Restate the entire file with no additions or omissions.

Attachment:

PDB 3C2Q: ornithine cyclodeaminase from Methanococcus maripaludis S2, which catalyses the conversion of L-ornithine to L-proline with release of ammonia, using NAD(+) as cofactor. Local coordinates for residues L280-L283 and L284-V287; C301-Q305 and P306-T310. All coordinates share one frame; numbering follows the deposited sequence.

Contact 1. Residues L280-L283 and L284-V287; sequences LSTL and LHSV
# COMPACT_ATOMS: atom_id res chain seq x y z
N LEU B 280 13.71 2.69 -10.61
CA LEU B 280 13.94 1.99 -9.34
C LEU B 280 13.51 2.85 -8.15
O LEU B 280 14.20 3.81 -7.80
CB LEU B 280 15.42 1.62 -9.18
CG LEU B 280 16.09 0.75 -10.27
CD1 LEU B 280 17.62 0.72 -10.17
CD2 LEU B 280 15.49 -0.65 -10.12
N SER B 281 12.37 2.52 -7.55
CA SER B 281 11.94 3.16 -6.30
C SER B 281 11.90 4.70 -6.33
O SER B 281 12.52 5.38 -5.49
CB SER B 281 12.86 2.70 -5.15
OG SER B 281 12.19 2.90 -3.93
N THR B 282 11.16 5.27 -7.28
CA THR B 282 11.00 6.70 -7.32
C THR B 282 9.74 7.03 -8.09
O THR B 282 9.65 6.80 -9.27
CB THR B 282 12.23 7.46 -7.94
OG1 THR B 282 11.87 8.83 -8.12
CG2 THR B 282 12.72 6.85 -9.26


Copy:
PDB 3C2Q: ornithine cyclodeaminase from Methanococcus maripaludis S2, which catalyses the conversion of L-ornithine to L-proline with release of ammonia, using NAD(+) as cofactor. Local coordinates for residues L280-L283 and L284-V287; C301-Q305 and P306-T310. All coordinates share one frame; numbering follows the deposited sequence.

Contact 1. Residues L280-L283 and L284-V287; sequences LSTL and LHSV
# COMPACT_ATOMS: atom_id res chain seq x y z
N LEU B 280 13.71 2.69 -10.61
CA LEU B 280 13.94 1.99 -9.34
C LEU B 280 13.51 2.85 -8.15
O LEU B 280 14.20 3.81 -7.80
CB LEU B 280 15.42 1.62 -9.18
CG LEU B 280 16.09 0.75 -10.27
CD1 LEU B 280 17.62 0.72 -10.17
CD2 LEU B 280 15.49 -0.65 -10.12
N SER B 281 12.37 2.52 -7.55
CA SER B 281 11.94 3.16 -6.30
C SER B 281 11.90 4.70 -6.33
O SER B 281 12.52 5.38 -5.49
CB SER B 281 12.86 2.70 -5.15
OG SER B 281 12.19 2.90 -3.93
N THR B 282 11.16 5.27 -7.28
CA THR B 282 11.00 6.70 -7.32
C THR B 282 9.74 7.03 -8.09
O THR B 282 9.65 6.80 -9.27
CB THR B 282 12.23 7.46 -7.94
OG1 THR B 282 11.87 8.83 -8.12
CG2 THR B 282 12.72 6.85 -9.26